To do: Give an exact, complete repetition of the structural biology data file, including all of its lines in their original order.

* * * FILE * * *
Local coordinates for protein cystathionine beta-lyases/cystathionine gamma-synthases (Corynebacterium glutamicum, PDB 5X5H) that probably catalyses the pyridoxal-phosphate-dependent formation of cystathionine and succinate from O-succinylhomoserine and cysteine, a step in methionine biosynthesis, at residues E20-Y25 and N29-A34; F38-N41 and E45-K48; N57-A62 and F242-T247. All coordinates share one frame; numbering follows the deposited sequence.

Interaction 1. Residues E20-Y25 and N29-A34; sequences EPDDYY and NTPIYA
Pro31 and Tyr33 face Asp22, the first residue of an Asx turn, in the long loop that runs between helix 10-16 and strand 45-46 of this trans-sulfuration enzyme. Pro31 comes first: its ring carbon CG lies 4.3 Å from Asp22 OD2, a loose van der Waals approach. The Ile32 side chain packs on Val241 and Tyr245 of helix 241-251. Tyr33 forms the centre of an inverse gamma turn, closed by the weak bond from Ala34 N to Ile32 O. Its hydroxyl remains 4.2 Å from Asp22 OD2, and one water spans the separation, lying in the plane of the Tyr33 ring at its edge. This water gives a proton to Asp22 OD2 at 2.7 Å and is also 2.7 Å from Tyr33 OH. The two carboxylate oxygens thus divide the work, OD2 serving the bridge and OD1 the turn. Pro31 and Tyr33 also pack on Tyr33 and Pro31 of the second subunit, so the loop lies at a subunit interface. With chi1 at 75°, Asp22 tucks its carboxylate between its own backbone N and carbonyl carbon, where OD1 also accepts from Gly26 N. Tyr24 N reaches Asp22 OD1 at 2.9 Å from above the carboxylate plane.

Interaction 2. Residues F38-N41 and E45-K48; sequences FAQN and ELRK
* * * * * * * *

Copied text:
Local coordinates for protein cystathionine beta-lyases/cystathionine gamma-synthases (Corynebacterium glutamicum, PDB 5X5H) that probably catalyses the pyridoxal-phosphate-dependent formation of cystathionine and succinate from O-succinylhomoserine and cysteine, a step in methionine biosynthesis, at residues E20-Y25 and N29-A34; F38-N41 and E45-K48; N57-A62 and F242-T247. All coordinates share one frame; numbering follows the deposited sequence.

Interaction 1. Residues E20-Y25 and N29-A34; sequences EPDDYY and NTPIYA
Pro31 and Tyr33 face Asp22, the first residue of an Asx turn, in the long loop that runs between helix 10-16 and strand 45-46 of this trans-sulfuration enzyme. Pro31 comes first: its ring carbon CG lies 4.3 Å from Asp22 OD2, a loose van der Waals approach. The Ile32 side chain packs on Val241 and Tyr245 of helix 241-251. Tyr33 forms the centre of an inverse gamma turn, closed by the weak bond from Ala34 N to Ile32 O. Its hydroxyl remains 4.2 Å from Asp22 OD2, and one water spans the separation, lying in the plane of the Tyr33 ring at its edge. This water gives a proton to Asp22 OD2 at 2.7 Å and is also 2.7 Å from Tyr33 OH. The two carboxylate oxygens thus divide the work, OD2 serving the bridge and OD1 the turn. Pro31 and Tyr33 also pack on Tyr33 and Pro31 of the second subunit, so the loop lies at a subunit interface. With chi1 at 75°, Asp22 tucks its carboxylate between its own backbone N and carbonyl carbon, where OD1 also accepts from Gly26 N. Tyr24 N reaches Asp22 OD1 at 2.9 Å from above the carboxylate plane.

Interaction 2. Residues F38-N41 and E45-K48; sequences FAQN and ELRK